Topic: College of Applied Sciences and Technology

August 29, 2012

Ball State University will be represented on the athletic courts and coaching sidelines during this week's 14th Paralympic Games in London.

Emmy Kaiser, 22, a master's degree student in sports exercise psychology, will play in the singles and doubles wheelchair tennis tournaments.

And Lawrence Judge, an associate professor of physical education, will serve as an assistant track and field coach. He will work with athletes in the Paralympics' throwing events, which include the discus, javelin and shot put.

The Paralympics are an international, multisport competition for athletes with physical disabilities, modeled after the Olympics. This year, the Paralympics will run from Aug. 29 to Sept. 9.

Kaiser, a Fort Mitchell, Ky., resident who will begin her Ball State studies after the games conclude, has spina bifida, a congenital disorder of the spine that affects the nerves in her legs.

She said her trip to England is the fulfillment of a dream.

"I am extremely excited about playing in London," said Kaiser, who has a bachelor's degree in psychology from Thomas More College in Crestview Hills, Ky. "It has been a goal of mine for the last six to eight years to not just go to the Paralympics, but to go knowing I can compete with the other women there."

Kaiser said she has been playing international wheelchair tennis for eight years, moving up to the women's division from juniors four years ago. Wheelchair tennis is played like the standard game, with one difference: The ball can bounce twice instead of once before it's returned.

Although she plays down her individual medal chances, Kaiser believes that she and her partner — Mackenzie Soldan, 20, of Louisville, Ky. — will be competitive in doubles.

"On paper, we are not expected to medal, but that means there is less pressure for us," Kaiser said. "In singles, it will be very difficult to get that far. But in doubles, if Mackenzie and I work at it, you never know."

From the sidelines

Judge, meanwhile, is working with competitors who also travel to London with high hopes. He will be working with track and field athletes in the games' ambulatory division.

"These are athletes who are going to be throwing from an upright position but may have a prosthesis or some other kind of physical disability," said Judge, who also coordinates Ball State's online master's program in athletic coaching education.

He has been working for some time as the personal coach for two U.S. athletes who expect to be in the hunt for medals: Jeremy Campbell, 25, a resident athlete at Central Oklahoma University in Edmond, and Scott Danberg, 50, of Cooper City, Fla.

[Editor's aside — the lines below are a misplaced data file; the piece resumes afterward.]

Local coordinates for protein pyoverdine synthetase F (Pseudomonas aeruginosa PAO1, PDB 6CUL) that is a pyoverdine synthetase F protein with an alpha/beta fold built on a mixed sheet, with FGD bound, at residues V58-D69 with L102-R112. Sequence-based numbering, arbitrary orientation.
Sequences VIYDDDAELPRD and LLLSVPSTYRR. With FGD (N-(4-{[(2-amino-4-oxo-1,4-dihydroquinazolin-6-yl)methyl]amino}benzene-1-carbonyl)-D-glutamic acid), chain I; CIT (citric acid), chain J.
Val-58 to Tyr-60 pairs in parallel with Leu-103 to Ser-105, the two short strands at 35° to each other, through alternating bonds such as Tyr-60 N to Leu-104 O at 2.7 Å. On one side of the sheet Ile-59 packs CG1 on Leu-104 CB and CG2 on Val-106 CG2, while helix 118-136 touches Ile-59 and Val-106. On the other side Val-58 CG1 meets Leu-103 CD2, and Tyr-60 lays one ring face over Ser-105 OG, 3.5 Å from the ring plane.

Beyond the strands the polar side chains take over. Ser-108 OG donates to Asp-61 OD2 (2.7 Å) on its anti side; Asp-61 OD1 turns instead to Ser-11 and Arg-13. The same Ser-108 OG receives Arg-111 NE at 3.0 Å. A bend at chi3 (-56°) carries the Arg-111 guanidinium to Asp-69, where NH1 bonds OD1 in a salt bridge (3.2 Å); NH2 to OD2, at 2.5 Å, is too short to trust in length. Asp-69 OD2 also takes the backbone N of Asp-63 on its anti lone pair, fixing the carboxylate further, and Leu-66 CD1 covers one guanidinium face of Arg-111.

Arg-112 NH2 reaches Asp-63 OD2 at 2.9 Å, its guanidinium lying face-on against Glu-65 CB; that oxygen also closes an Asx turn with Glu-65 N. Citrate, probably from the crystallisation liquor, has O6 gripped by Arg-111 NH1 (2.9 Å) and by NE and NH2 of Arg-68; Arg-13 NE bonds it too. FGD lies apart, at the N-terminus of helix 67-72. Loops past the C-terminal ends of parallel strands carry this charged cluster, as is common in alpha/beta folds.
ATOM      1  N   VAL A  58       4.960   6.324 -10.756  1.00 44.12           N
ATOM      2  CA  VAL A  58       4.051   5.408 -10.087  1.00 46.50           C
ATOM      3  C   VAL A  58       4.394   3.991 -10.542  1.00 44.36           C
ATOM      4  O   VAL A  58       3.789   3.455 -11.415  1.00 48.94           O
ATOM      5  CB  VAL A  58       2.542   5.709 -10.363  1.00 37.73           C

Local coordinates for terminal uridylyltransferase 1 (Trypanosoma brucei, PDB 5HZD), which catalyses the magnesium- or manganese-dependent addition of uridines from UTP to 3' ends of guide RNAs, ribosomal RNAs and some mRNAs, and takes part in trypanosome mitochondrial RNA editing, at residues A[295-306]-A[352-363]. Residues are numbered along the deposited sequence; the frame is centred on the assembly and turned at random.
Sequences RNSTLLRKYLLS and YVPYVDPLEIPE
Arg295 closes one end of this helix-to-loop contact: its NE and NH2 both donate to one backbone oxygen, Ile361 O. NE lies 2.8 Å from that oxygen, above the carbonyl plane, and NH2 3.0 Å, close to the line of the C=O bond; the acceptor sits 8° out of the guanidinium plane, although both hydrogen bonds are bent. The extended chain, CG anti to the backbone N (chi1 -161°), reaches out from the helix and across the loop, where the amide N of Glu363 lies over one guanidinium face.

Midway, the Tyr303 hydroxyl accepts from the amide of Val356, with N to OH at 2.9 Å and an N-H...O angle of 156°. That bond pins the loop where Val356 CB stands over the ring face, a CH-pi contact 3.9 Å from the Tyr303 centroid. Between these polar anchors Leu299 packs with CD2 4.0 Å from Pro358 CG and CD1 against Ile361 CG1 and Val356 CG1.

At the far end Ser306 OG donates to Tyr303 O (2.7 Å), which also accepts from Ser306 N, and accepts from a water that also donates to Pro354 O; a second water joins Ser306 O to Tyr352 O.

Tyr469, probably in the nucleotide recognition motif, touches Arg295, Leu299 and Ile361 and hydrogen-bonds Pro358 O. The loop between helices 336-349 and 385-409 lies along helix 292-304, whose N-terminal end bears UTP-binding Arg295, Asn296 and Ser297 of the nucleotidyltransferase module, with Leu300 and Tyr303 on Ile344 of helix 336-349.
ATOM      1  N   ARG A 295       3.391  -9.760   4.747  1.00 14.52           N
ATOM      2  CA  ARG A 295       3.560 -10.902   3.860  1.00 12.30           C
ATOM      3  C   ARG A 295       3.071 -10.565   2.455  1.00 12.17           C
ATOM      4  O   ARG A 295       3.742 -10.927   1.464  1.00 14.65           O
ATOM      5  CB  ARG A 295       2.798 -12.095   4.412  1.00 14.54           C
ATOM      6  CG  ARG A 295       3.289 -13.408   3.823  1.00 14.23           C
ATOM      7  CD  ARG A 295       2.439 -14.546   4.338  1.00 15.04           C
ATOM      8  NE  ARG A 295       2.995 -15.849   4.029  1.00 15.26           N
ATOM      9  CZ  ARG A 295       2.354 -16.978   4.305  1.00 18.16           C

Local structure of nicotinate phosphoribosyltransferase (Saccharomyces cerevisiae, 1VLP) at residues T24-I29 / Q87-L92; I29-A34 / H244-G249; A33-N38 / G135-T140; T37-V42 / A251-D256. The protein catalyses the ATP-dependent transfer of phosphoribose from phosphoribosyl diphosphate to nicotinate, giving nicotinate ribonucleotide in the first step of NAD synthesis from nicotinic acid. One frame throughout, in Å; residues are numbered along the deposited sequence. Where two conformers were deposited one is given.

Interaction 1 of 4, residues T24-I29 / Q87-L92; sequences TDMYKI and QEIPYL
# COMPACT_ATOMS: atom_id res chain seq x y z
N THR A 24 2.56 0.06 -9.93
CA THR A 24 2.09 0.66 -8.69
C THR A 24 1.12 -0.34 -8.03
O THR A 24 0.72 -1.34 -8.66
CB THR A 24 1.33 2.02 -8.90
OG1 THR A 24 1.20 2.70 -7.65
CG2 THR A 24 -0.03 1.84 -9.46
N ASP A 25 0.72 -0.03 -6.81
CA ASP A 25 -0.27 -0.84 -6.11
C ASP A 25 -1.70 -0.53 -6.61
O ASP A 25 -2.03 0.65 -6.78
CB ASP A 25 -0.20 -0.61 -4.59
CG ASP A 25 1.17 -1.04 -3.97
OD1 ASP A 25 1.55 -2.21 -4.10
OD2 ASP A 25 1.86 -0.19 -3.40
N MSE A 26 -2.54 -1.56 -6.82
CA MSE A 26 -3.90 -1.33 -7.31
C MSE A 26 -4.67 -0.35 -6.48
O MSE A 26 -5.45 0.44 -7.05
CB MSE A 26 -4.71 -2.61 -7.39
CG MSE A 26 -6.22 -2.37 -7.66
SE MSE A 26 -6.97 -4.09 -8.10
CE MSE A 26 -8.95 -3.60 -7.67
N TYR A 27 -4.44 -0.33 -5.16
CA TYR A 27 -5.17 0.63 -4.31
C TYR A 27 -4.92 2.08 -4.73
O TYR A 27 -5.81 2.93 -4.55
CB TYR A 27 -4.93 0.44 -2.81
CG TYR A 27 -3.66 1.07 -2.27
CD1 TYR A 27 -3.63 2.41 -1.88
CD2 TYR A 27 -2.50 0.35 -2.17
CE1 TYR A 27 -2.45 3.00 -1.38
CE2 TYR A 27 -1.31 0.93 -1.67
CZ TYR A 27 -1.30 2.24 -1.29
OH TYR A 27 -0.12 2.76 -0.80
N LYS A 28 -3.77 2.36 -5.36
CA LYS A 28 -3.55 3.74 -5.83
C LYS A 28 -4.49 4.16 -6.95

Campbell, who was born without a right fibula (or calf bone), is the current world record holder for the F44 discus toss at 63.45 meters and won two gold medals at the 2008 Paralympics in Beijing. F44 is the competition classification for athletes with a single amputation below the knee.

Danberg, who competes in the F40 class for short stature athletes, won the bronze medal in the discus throw at the 2011 International Paralympic Committee World Championships in Christchurch, New Zealand. He will be competing in his fifth Paralympics.

"We're hoping," said Judge, "that those two will lead the charge for the U.S. team in the throwing events."

Judge has 18 years of experience coaching NCAA Division I track and field and cross-country athletes, including a long tenure at the University of Florida. He has trained eight Olympians, 10 NCAA champions and more than 100 All-Americans.

Coaching Paralympic and Olympic athletes is similar in most respects, Judge said, although there are some differences.
"It's all about function and what sorts of positions athletes are able to get into," he said. "Coaching Paralympic athletes requires additional knowledge and application of biomechanics. It has challenged me and caused me to think outside the box."

Teaching from London

Judge's online Ball State students will benefit from his Paralympics coaching, too. He'll conduct his coaching education classes as usual from London, incorporating his daily experiences into the course work.

Among those experiences: participating in the games' opening ceremonies, living in the athletes' village, and — Judge hopes — attending some medal ceremonies.

"I plan on doing a little bit of blogging and sharing pictures and anecdotes with our students to bring this experience home as much as I can," he said. "This is such a great opportunity — I'm just excited to have a chance to represent the United States of America and Ball State University. I'm looking forward to it."

By Vic Caleca, senior media relations manager